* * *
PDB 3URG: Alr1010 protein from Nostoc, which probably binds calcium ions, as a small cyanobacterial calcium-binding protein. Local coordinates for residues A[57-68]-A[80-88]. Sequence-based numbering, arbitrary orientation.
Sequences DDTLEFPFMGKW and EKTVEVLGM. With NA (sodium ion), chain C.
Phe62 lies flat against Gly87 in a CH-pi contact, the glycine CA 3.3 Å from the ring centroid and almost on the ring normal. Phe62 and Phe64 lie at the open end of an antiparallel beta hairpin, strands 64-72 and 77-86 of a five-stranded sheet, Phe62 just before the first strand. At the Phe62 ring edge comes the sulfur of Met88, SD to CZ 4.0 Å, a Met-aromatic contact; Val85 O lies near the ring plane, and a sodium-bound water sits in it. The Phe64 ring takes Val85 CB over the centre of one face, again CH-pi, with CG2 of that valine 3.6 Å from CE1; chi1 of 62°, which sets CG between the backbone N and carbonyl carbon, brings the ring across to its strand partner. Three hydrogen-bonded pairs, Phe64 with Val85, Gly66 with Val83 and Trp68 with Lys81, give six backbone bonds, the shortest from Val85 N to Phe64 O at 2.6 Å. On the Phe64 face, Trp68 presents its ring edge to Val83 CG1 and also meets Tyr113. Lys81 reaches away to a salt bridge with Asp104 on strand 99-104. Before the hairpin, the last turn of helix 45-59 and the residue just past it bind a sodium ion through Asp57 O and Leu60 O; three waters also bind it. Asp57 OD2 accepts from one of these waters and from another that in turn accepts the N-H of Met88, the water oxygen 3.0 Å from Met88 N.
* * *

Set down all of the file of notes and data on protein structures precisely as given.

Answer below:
PDB 3URG: Alr1010 protein from Nostoc, which probably binds calcium ions, as a small cyanobacterial calcium-binding protein. Local coordinates for residues A[57-68]-A[80-88]. Sequence-based numbering, arbitrary orientation.
Sequences DDTLEFPFMGKW and EKTVEVLGM. With NA (sodium ion), chain C.
Phe62 lies flat against Gly87 in a CH-pi contact, the glycine CA 3.3 Å from the ring centroid and almost on the ring normal. Phe62 and Phe64 lie at the open end of an antiparallel beta hairpin, strands 64-72 and 77-86 of a five-stranded sheet, Phe62 just before the first strand. At the Phe62 ring edge comes the sulfur of Met88, SD to CZ 4.0 Å, a Met-aromatic contact; Val85 O lies near the ring plane, and a sodium-bound water sits in it. The Phe64 ring takes Val85 CB over the centre of one face, again CH-pi, with CG2 of that valine 3.6 Å from CE1; chi1 of 62°, which sets CG between the backbone N and carbonyl carbon, brings the ring across to its strand partner. Three hydrogen-bonded pairs, Phe64 with Val85, Gly66 with Val83 and Trp68 with Lys81, give six backbone bonds, the shortest from Val85 N to Phe64 O at 2.6 Å. On the Phe64 face, Trp68 presents its ring edge to Val83 CG1 and also meets Tyr113. Lys81 reaches away to a salt bridge with Asp104 on strand 99-104. Before the hairpin, the last turn of helix 45-59 and the residue just past it bind a sodium ion through Asp57 O and Leu60 O; three waters also bind it. Asp57 OD2 accepts from one of these waters and from another that in turn accepts the N-H of Met88, the water oxygen 3.0 Å from Met88 N.